Rawtenstall Library*

1906 – Lancashire, England. Lat/Long 53.700556 -2.288611

Rawtenstall Library occupies a dominant corner site. The architects used it to set out a two storey “open book” shaped plan featuring a single storey top lit radial arrangement of stacks to the rear set between two side lit reading rooms that could all be overseen from the lending desk. As with many others, the library was part of a scheme including municipal offices. The Birmingham based architects went on to win competitions for Carnegie libraries at Worthing and Wednesbury.

Architects: Crouch Butler & Savage of Birmingham.

Heritage designation: LG II, 1971. Purpose built library; Carnegie grant: £6,921 11/7/1902 and 21/3/1908.   Open library, council managed.

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Nick Bury (Rawtenstall Librarian) notes:

“The building was originally intended to form part of bigger scheme of civic buildings. That accounts for its footprint at one corner of the site, with public gardens behind on the area which was not developed (for a Town Hall and Assembly Rooms). That is also why the front of the building is dressed stone, but the rear is in brick. Mr Carnegie provided funding for the library – the rest of the scheme was never realised and became the gardens.”


1902 Andrew Carnegie offers town £6000 for the erection of a new public library. Rawtenstall Town council adopts the Public Libraries Acts 1892 – 1901 in order to accept Carnegie’s offer. This imposes a 1d rate for maintenance of building and bookstocks.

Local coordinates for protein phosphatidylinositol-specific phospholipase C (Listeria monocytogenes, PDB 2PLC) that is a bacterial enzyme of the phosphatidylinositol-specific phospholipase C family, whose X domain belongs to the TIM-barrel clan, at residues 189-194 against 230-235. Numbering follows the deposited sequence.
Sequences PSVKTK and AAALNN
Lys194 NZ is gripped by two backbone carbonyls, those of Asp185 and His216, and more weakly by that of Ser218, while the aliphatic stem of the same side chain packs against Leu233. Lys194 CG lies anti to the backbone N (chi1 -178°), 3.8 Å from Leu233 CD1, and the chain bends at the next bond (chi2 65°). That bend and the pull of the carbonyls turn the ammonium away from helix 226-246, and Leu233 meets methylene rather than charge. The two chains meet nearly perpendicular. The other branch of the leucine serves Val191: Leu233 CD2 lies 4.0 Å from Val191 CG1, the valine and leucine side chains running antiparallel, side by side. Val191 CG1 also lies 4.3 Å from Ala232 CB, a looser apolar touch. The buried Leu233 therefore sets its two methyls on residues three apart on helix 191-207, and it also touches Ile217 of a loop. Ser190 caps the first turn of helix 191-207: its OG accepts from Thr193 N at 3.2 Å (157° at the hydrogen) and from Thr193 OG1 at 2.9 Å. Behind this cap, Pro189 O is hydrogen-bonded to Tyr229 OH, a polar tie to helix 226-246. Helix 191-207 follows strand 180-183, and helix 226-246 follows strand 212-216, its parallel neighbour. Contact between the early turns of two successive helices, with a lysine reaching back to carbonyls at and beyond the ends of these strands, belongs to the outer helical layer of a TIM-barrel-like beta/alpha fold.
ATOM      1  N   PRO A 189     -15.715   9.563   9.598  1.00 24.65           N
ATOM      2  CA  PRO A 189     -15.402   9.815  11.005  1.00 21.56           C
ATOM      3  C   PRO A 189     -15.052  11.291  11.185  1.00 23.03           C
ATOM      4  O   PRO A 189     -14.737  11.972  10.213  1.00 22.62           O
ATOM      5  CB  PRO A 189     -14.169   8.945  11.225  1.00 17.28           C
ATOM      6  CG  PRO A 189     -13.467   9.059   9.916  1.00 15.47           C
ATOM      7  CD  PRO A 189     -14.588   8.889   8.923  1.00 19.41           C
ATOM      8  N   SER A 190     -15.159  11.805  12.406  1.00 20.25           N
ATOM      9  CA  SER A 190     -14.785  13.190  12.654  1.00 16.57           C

1903 Competition to design new Library won by Messrs Crouch, Butler and Savage Architects, of Birmingham.

1904 Foundation stone laid and work commenced on building at “Queens Meadow”. The original plan was to incorporate the library into a grand scheme, including a town hall and assembly rooms. Shortage of funds resulted in the plan being abandoned and only the library was built.

1905 Hargreaves Wilkinson of Burnley appointed first librarian of Rawtenstall.

1906 30th June. New library opened to the public, with 6,000 volumes on “open access” – a new idea at that time.

1907 1st June. Official opening by Andrew Carnegie ( Freeman of the

Borough ).

1908 Electric lighting replaces temporary oil lamps.

1914 Librarian Hargreaves Wilkinson and Rossendale MP “Lulu” Harcourt negotiate additional funds from Andrew Carnegie to extend the lending library. Apparently they were the only people ever to persuade the shrewd Scotsman into parting with a second grant!

1938 New “juvenile” room created from what was previously a staff workroom.

1939 Lending stock was re-classified to the Dewey system and a new catalogue compiled.

1949 The photograph and newscuttings collection was started. The reading room opening hours were reduced – to close at 8pm instead of 9pm.

1950 Ground floor reorganised – the old children’s room became part of the general lending area; the old magazine room with a separate entrance from St.Mary’s Terrace was turned into a new children’s area. The bookstacks were lowered and a new beech block floor was laid.